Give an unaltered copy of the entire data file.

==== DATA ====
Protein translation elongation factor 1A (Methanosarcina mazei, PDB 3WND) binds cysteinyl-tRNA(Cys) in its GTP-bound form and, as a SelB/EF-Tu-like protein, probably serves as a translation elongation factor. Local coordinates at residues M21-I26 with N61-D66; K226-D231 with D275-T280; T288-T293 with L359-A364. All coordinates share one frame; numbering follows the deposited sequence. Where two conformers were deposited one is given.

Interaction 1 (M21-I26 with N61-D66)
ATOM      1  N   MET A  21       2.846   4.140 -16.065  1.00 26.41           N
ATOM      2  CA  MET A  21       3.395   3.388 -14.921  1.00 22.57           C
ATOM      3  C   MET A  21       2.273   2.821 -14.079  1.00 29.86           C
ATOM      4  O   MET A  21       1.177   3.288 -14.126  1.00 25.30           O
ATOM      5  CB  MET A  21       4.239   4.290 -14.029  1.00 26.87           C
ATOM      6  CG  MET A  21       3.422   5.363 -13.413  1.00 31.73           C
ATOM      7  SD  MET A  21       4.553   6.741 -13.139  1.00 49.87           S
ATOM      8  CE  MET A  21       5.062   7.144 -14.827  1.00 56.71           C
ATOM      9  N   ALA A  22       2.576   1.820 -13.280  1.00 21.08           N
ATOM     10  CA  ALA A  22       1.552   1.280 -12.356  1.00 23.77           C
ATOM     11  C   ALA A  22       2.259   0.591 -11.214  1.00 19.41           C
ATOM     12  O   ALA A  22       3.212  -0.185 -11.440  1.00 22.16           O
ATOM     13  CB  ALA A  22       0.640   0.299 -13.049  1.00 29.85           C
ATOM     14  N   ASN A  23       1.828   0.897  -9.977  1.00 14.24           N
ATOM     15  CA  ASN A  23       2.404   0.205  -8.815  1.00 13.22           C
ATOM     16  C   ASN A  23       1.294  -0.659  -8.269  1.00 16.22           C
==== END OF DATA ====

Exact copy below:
Protein translation elongation factor 1A (Methanosarcina mazei, PDB 3WND) binds cysteinyl-tRNA(Cys) in its GTP-bound form and, as a SelB/EF-Tu-like protein, probably serves as a translation elongation factor. Local coordinates at residues M21-I26 with N61-D66; K226-D231 with D275-T280; T288-T293 with L359-A364. All coordinates share one frame; numbering follows the deposited sequence. Where two conformers were deposited one is given.

Interaction 1 (M21-I26 with N61-D66)
ATOM      1  N   MET A  21       2.846   4.140 -16.065  1.00 26.41           N
ATOM      2  CA  MET A  21       3.395   3.388 -14.921  1.00 22.57           C
ATOM      3  C   MET A  21       2.273   2.821 -14.079  1.00 29.86           C
ATOM      4  O   MET A  21       1.177   3.288 -14.126  1.00 25.30           O
ATOM      5  CB  MET A  21       4.239   4.290 -14.029  1.00 26.87           C
ATOM      6  CG  MET A  21       3.422   5.363 -13.413  1.00 31.73           C
ATOM      7  SD  MET A  21       4.553   6.741 -13.139  1.00 49.87           S
ATOM      8  CE  MET A  21       5.062   7.144 -14.827  1.00 56.71           C
ATOM      9  N   ALA A  22       2.576   1.820 -13.280  1.00 21.08           N
ATOM     10  CA  ALA A  22       1.552   1.280 -12.356  1.00 23.77           C
ATOM     11  C   ALA A  22       2.259   0.591 -11.214  1.00 19.41           C
ATOM     12  O   ALA A  22       3.212  -0.185 -11.440  1.00 22.16           O
ATOM     13  CB  ALA A  22       0.640   0.299 -13.049  1.00 29.85           C
ATOM     14  N   ASN A  23       1.828   0.897  -9.977  1.00 14.24           N
ATOM     15  CA  ASN A  23       2.404   0.205  -8.815  1.00 13.22           C
ATOM     16  C   ASN A  23       1.294  -0.659  -8.269  1.00 16.22           C